the Difficult Conversations (with Your Boss) Checklist
Let’s just address the elephant in the room. You are dreading the next one-on-one meeting with your boss, aren’t you? It’s required, and your company makes it a periodic requirement.
Sometimes, you will leave the meeting angry, depressed, confused and just plain exhausted.
The first time this happened, you thought –
… one of us had a really bad day!
The second, third and eight time you left the meeting in a similar fashion, you realized, you absolutely dreaded these meetings.
Hint: You are not required to enjoy them.
It would be a mistake to think that every meeting with your manager will be a calm, and civil discussion with you receiving all the recognition that you know you deserve.
No matter what the purpose of the meeting with your manager, there are a few things items to prepare for – for every planned meeting with our manager. Proactively planning these key topics may reduce these “dreaded” one-on-one meetings.
Ever leave the meeting with your boss and realize that you didn’t get what you needed?
Creating a strategy – any effective strategy – for the meeting in the workplace is key to the successful interaction. It is especially critical for communication with your boss, or even your boss’s boss
You can try to create a new strategy for each meeting. You can guesstimate what your manager wants to hear, and what topics will be discussed. But given that you have are currently overworked, and pulled in multiple directions already, your time to develop this before each meeting is in short supply.
Why not keep it simple and straightforward?
Using a method that can quickly be prepared before each meeting.
A quick and easy resource
You may be aware that we develop and deliver live workshops events and digital courses for the workplace here at HobsonTraining.com – and we hope you will join us in the future.
This resource is different, fast and easy.
It is meant to help you narrow your focus for the upcoming difficult conversation, stay on track, and plan your strategy – quickly and immediately.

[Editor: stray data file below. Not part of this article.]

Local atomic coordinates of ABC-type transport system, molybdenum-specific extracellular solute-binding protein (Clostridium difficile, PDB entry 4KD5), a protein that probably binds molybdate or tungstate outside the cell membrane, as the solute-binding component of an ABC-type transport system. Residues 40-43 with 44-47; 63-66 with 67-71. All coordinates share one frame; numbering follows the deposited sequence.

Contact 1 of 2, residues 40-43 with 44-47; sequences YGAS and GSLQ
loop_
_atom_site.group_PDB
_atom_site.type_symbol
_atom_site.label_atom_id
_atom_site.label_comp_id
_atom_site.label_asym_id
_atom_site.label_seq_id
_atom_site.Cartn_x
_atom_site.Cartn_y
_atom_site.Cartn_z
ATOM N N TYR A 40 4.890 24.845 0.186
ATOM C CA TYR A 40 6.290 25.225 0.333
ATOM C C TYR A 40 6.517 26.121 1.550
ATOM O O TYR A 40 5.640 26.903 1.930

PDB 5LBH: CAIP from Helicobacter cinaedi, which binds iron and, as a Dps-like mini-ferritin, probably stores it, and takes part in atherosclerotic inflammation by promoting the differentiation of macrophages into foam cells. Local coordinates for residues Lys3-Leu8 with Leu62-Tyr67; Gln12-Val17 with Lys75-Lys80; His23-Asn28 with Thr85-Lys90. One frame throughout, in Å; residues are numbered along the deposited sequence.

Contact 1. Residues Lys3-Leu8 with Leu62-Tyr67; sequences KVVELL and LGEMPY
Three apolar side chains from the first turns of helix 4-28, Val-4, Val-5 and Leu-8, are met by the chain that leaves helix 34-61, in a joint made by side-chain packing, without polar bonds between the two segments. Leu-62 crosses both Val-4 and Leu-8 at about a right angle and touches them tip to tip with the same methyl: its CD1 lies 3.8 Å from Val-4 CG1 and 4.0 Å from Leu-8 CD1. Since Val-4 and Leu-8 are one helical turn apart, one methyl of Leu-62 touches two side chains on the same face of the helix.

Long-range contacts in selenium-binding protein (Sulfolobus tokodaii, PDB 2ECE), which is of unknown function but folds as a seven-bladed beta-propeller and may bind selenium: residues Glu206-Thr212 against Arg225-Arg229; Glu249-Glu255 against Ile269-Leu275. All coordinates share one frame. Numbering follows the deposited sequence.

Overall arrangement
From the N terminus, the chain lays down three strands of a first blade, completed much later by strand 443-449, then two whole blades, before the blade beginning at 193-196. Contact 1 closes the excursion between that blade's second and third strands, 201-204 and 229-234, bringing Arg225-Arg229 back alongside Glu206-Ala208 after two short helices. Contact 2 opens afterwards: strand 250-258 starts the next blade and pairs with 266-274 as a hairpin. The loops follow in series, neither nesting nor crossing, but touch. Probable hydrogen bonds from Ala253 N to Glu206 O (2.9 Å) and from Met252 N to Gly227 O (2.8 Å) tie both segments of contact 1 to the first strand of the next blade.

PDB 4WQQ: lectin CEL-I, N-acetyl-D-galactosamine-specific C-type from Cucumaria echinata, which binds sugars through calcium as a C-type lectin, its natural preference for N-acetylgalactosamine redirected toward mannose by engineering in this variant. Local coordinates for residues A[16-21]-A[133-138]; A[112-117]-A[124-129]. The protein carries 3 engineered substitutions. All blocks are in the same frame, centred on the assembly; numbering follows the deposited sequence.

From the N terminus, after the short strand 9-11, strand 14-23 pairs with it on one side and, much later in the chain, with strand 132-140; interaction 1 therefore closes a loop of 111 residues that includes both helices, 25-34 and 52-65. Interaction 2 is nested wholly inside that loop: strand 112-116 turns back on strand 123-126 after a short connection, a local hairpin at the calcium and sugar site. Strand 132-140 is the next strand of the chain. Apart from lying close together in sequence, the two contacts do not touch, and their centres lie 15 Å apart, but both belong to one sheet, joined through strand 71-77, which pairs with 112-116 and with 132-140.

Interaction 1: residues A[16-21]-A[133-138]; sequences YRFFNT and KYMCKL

It involves using our Difficult Conversations Checklist (DCC) – a simple resource that can improve the duration and outcome of the next one-on-one meeting with our manager.
The Difficult Conversations Checklist (DCC) helps you:
- define the key agenda topics towards your meeting goals
- provide strategies to navigate the difficult moments
- focus on the impression you wish to portray during the one-on-one
- plan your meeting exit strategy
Let’s get started
We are offering the Difficult Conversations Checklist (DCC) with an audio discussion for $9.
Download it now and you’ll have the tool to start planning that next meeting within the hour.
Here’s what you get
The core of this mini course is a PDF checklist you can review and complete only – in advance of every meeting with your manager, project manager, or even your manager’s manager.
We also included an audio discussion of the tool with Michel Hobson, HobsonTraining’s chief content officer and founder, to explain each section.
The checklist is designed to be useful for anyone in the workplace – from those working in retail to healthcare to corporate – who want to find a way to improve the quality of the meetings with their boss, and achieve an improved, less stressful result.
You are in this job for a reason – feed yourself and your family, student loans, gain new skills, finance a place to live, etc.
We understand that despite the current difficulty in the workplace with your boss, that today may not be the best time to leave for greener pastures. (though we understand if you are already working on “plan b”. )
The Difficult Conversations Checklist (DCC) will give you a tool that you can modify and utilize to prepare for your conversations with our manager, and help make frequent small steps to a civil working communication style with your boss.
Whether you are a recent college graduate, experience team member, or first line manager caught in the middle, this checklist will help you to prepare – in advance, and with a plan to improve.